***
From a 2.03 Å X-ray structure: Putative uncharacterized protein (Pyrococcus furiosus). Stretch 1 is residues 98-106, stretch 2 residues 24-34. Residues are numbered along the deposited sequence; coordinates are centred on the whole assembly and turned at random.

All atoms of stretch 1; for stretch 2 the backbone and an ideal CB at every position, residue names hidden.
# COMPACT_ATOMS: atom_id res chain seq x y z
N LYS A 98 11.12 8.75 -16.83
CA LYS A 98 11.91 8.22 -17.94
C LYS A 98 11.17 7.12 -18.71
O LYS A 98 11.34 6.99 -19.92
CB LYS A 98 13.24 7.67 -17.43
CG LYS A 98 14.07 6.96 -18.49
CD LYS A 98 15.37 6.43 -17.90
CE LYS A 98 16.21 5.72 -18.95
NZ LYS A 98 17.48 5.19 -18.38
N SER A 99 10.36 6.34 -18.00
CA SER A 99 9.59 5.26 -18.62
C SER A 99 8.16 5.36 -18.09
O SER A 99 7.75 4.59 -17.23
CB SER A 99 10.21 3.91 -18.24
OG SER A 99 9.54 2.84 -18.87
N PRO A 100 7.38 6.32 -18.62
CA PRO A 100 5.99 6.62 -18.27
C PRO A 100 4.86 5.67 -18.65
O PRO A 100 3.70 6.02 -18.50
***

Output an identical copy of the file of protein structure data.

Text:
From a 2.03 Å X-ray structure: Putative uncharacterized protein (Pyrococcus furiosus). Stretch 1 is residues 98-106, stretch 2 residues 24-34. Residues are numbered along the deposited sequence; coordinates are centred on the whole assembly and turned at random.

All atoms of stretch 1; for stretch 2 the backbone and an ideal CB at every position, residue names hidden.
# COMPACT_ATOMS: atom_id res chain seq x y z
N LYS A 98 11.12 8.75 -16.83
CA LYS A 98 11.91 8.22 -17.94
C LYS A 98 11.17 7.12 -18.71
O LYS A 98 11.34 6.99 -19.92
CB LYS A 98 13.24 7.67 -17.43
CG LYS A 98 14.07 6.96 -18.49
CD LYS A 98 15.37 6.43 -17.90
CE LYS A 98 16.21 5.72 -18.95
NZ LYS A 98 17.48 5.19 -18.38
N SER A 99 10.36 6.34 -18.00
CA SER A 99 9.59 5.26 -18.62
C SER A 99 8.16 5.36 -18.09
O SER A 99 7.75 4.59 -17.23
CB SER A 99 10.21 3.91 -18.24
OG SER A 99 9.54 2.84 -18.87
N PRO A 100 7.38 6.32 -18.62
CA PRO A 100 5.99 6.62 -18.27
C PRO A 100 4.86 5.67 -18.65
O PRO A 100 3.70 6.02 -18.50